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Russia reducing Victory Day celebrations in wake of Ukraine war losses, drone attacks

Russia has trimmed down annual Victory Day celebrations, with some claiming the Kremlin fears protests and dissent following continued and severe losses in Ukraine. 

Russian President Vladimir Putin has used the celebrations, which mark the Soviet Union’s triumph over Nazi Germany in World War II, as propaganda opportunities. He used 2021 to warn that Russia’s enemies once more followed “much of the ideology of the Nazis,” a rallying cry he repeated throughout his invasion of Ukraine, and in 2022 he marched in the Immortal Regiment procession while holding a picture of his father in military attire. 

However, this year’s celebrations will have much less fanfare as governors in Belgorod, Kursk, Voronezh, Oryol and Pskov as well as the Crimean Peninsula have all canceled their parades, The Guardian reported. 

Yelena Tsunayeva, lawmaker and organizer of the Immortal Regiment procession, told reporters last month that they would hold the parade “in other formats’ due to “security reasons.” 

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Russian soldiers

Russian servicemen march at Red Square during the general rehearsal of the Victory Day military parade in Moscow on May 6, 2018. Russia marks the 73rd anniversary of the Soviet Union’s victory over Nazi Germany in World War II on May 9. (KIRILL KUDRYAVTSEV/AFP via Getty Images)

The more famous Red Square procession, which includes displays of military equipment and traditionally occurs with Putin in attendance, will be strictly closed off to the public, and Putin’s attendance is in question following an alleged attempt on his life.

Russia released a video of an alleged drone attack that it claimed was a Ukrainian attempt to assassinate Putin, but Mykhailo Podolyak, adviser to the head of the Office of the President of Ukraine denies the drone attack on the Kremlin and accused Russia of attempting to create a false-flag attempt in order to execute “a large-scale terrorist attack.” 

Regional governors across Russia previously cited “safety concerns” over potential strikes against “large numbers of equipment and service members” gathered for the celebrations as a reason to outright cancel parades in some areas. 

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Russia T-14 Armata tanks

Russian T-14 Armata tanks drive in the Red Square during a military parade on Victory Day in Moscow May 9, 2022. (Reuters/Shamil Zhumatov)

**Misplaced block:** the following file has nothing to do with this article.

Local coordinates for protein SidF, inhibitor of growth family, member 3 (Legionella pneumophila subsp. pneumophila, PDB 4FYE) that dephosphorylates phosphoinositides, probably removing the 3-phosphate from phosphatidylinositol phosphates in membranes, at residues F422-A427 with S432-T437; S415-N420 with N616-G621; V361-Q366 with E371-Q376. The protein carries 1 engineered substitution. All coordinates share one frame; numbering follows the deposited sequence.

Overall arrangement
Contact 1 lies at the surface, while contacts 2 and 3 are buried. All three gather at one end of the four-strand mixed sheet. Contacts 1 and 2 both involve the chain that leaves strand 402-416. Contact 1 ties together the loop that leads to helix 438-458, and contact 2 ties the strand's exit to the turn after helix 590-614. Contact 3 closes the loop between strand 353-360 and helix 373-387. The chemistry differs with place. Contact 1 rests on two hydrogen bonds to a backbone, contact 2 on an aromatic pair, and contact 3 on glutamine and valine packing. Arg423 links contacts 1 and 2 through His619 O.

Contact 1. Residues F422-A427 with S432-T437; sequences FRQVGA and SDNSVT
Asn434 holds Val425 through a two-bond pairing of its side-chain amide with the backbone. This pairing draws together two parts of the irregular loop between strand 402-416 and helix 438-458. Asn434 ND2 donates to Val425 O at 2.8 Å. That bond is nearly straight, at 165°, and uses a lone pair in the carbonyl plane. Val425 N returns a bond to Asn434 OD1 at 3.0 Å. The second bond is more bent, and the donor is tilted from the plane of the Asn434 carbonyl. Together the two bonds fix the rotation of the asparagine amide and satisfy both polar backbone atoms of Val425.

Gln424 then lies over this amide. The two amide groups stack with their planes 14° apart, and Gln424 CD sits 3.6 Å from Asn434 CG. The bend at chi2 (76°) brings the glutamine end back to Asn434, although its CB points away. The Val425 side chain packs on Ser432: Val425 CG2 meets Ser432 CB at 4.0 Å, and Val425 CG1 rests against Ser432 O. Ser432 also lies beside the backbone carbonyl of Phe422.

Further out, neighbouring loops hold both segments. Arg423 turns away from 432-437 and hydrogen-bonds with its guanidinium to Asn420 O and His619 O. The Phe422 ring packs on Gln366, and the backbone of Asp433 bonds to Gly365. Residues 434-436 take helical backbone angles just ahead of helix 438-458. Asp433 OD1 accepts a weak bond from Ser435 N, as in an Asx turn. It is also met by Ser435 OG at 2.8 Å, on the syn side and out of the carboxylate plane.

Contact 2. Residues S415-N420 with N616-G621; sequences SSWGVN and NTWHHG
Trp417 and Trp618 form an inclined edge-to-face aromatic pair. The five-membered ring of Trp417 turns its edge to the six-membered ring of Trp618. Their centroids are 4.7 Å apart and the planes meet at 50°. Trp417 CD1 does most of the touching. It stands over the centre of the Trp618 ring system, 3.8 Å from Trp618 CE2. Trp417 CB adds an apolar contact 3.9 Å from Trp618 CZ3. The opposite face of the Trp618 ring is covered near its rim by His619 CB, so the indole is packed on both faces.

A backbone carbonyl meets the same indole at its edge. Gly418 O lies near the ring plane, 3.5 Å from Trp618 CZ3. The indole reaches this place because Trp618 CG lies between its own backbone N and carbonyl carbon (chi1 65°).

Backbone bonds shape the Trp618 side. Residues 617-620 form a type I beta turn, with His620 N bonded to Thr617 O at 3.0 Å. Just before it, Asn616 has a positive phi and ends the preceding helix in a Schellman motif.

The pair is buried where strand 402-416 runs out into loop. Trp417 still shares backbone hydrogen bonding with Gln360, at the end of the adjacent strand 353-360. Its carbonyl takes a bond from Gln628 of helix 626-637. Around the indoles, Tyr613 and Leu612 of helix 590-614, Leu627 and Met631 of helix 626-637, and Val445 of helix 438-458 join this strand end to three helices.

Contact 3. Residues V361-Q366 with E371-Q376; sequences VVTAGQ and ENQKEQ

Some have argued, however, that the orders have trickled down from the Kremlin, which is worried that the parades may devolve into shows of dissent and protest, the BBC reported. 

Dmitry Kolazev, a journalist living in exile and editor of a liberal news website, noted in a Telegram post that “history knows of examples when loyal events turned into protests,” and that people would have “almost certainly” turned up to the parades with a “depressingly large” number of recent photos of soldiers who died in Ukraine.

Rebekah Koffler, president of Doctrine & Strategy Consulting and a former Defense Intelligence Agency officer, told Fox News Digital that the Kremlin “is definitely concerned about security during the V-Day Parade timeframe, for a few reasons.” 

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Putin at military parade

Russian President Vladimir Putin, middle, attends the Victory Day military parade marking the 77th anniversary of the end of World War II in Moscow Monday, May 9, 2022. (Mikhail Metzel, Sputnik, Kremlin Pool Photo via AP)

“First, Ukraine’s counter-offensive is impending and Kyiv has displayed high tolerance for escalation and boldness, targeting Crimea, etc., so the Russians don’t know what to expect in terms of level of escalation,” Koffler explained. “Second, there’s also concern about the protests from internal dissenters in Russia.”

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“But there’s also another logic behind the Kremlin’s ratcheting up security concerns and scaling down the celebrations of this important day,” she added. “Putin wants to show to the Russians that the country is under attack and they are not safe, justifying a protracted war. It’s a sacred day in Russia and Putin is exploiting this for propaganda purposes.”

Fox News Liz Friden contributed to this report. 

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